By Michael Abeyta

DENVER, (CBS4)- For more than 3 years travelers at Denver International Airport have dodged construction in the Jeppesen Terminal to catch their flights.

“It’s like your house, where you could be renovating your house and still living in it,” says CEO Phil Washington.

Those days are over because on Wednesday Washington and Denver Mayor Michael Hancock cut the ribbon on Phase 1 of The Great Hall Project, but it wasn’t easy to get here. The project which was supposed to be completed in 2021 was plagued by delays and budget issues. Hancock says despite all that, Wednesday was a day for celebration.

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“In all great things there are some moments of tribulation, this was absolutely very turbulent but today we are going to focus on the fact that we completed a phenomenal Phase 1,” he said.

The newly renovated area will house check-in for two of the airport’s biggest airlines, United and Southwest. The main focus of the project to improve security is still a ways off. As is solving the staffing issues that have caused long lines lately.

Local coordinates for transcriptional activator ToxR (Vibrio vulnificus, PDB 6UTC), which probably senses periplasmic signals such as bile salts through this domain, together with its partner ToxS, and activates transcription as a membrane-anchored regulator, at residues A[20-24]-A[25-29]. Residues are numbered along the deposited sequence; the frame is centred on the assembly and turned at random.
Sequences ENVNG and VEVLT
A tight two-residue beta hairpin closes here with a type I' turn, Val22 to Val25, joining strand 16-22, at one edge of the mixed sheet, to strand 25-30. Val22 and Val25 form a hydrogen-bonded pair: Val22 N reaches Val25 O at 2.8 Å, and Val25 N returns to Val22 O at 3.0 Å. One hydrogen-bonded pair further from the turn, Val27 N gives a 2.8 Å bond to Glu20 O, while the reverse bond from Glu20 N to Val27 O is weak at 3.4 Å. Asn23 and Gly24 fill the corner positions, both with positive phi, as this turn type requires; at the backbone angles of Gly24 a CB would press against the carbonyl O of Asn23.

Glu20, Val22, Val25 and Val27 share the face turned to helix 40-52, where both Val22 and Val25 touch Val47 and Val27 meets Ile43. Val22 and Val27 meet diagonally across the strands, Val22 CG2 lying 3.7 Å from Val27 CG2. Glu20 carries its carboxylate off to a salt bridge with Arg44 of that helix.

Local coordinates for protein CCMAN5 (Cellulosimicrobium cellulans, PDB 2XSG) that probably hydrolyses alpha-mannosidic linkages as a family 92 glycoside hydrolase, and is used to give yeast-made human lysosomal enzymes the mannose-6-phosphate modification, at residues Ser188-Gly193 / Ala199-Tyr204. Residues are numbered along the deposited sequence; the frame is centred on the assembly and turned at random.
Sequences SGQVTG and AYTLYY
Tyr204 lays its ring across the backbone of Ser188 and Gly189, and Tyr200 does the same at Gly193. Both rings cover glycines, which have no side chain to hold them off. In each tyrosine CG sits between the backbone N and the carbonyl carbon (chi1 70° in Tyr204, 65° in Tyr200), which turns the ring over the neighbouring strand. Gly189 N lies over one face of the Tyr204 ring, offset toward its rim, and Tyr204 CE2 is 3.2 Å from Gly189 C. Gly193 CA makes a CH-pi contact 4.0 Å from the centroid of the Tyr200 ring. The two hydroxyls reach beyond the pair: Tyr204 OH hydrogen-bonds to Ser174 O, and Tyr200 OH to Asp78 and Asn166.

“There’s no sugar coating that, we have a lot of work to do,” says Washington.

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Hancock says while this will help ease congestion at the airport, it won’t help delays caused by short staffing, but that wasn’t the point of this project.

“It’s not really very fair for Phil to have to answer that question because you are mixing apples and oranges,”

With this opening, passengers can now walk through Jeppesen Terminal and won’t have to go around construction.

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Phase 2 of the project has already kicked off. That will add a new security checkpoint on level 6 of the terminal and should be done by 2024.

Then it’s on to a proposed Phase 3 which will possibly be moving all security to level 6. Washington says the planning for that phase has just begun.

Even though security has not yet been moved, there is some hope for travelers this holiday season who fear long security lines. Washington revealed that he thinks the airport will be able to add more security lanes to get travelers through to their flights faster.

“We think we can get that done before Thanksgiving,” says Washington.

Michael Abeyta